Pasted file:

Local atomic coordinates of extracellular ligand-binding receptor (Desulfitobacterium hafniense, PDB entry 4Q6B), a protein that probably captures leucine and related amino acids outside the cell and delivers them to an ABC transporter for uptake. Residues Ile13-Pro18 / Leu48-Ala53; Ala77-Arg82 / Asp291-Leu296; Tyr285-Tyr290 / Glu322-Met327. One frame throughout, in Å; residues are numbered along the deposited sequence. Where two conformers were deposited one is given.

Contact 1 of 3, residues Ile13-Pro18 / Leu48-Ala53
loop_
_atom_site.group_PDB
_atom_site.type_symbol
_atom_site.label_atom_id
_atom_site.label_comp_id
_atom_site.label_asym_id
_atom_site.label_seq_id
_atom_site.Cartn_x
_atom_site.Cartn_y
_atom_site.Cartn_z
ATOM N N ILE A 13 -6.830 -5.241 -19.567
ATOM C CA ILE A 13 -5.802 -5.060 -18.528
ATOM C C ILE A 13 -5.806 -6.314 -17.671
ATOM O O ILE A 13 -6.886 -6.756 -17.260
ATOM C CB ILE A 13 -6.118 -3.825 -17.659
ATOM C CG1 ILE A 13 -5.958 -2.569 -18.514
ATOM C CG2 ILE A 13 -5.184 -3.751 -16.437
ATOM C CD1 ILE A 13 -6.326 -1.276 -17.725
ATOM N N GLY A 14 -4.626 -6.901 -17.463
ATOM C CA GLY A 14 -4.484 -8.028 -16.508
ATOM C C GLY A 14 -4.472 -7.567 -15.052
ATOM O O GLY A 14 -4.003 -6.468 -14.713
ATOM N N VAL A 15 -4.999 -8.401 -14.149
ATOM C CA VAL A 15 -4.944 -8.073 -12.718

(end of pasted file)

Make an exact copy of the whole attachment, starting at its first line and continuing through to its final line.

Local atomic coordinates of extracellular ligand-binding receptor (Desulfitobacterium hafniense, PDB entry 4Q6B), a protein that probably captures leucine and related amino acids outside the cell and delivers them to an ABC transporter for uptake. Residues Ile13-Pro18 / Leu48-Ala53; Ala77-Arg82 / Asp291-Leu296; Tyr285-Tyr290 / Glu322-Met327. One frame throughout, in Å; residues are numbered along the deposited sequence. Where two conformers were deposited one is given.

Contact 1 of 3, residues Ile13-Pro18 / Leu48-Ala53
loop_
_atom_site.group_PDB
_atom_site.type_symbol
_atom_site.label_atom_id
_atom_site.label_comp_id
_atom_site.label_asym_id
_atom_site.label_seq_id
_atom_site.Cartn_x
_atom_site.Cartn_y
_atom_site.Cartn_z
ATOM N N ILE A 13 -6.830 -5.241 -19.567
ATOM C CA ILE A 13 -5.802 -5.060 -18.528
ATOM C C ILE A 13 -5.806 -6.314 -17.671
ATOM O O ILE A 13 -6.886 -6.756 -17.260
ATOM C CB ILE A 13 -6.118 -3.825 -17.659
ATOM C CG1 ILE A 13 -5.958 -2.569 -18.514
ATOM C CG2 ILE A 13 -5.184 -3.751 -16.437
ATOM C CD1 ILE A 13 -6.326 -1.276 -17.725
ATOM N N GLY A 14 -4.626 -6.901 -17.463
ATOM C CA GLY A 14 -4.484 -8.028 -16.508
ATOM C C GLY A 14 -4.472 -7.567 -15.052
ATOM O O GLY A 14 -4.003 -6.468 -14.713
ATOM N N VAL A 15 -4.999 -8.401 -14.149
ATOM C CA VAL A 15 -4.944 -8.073 -12.718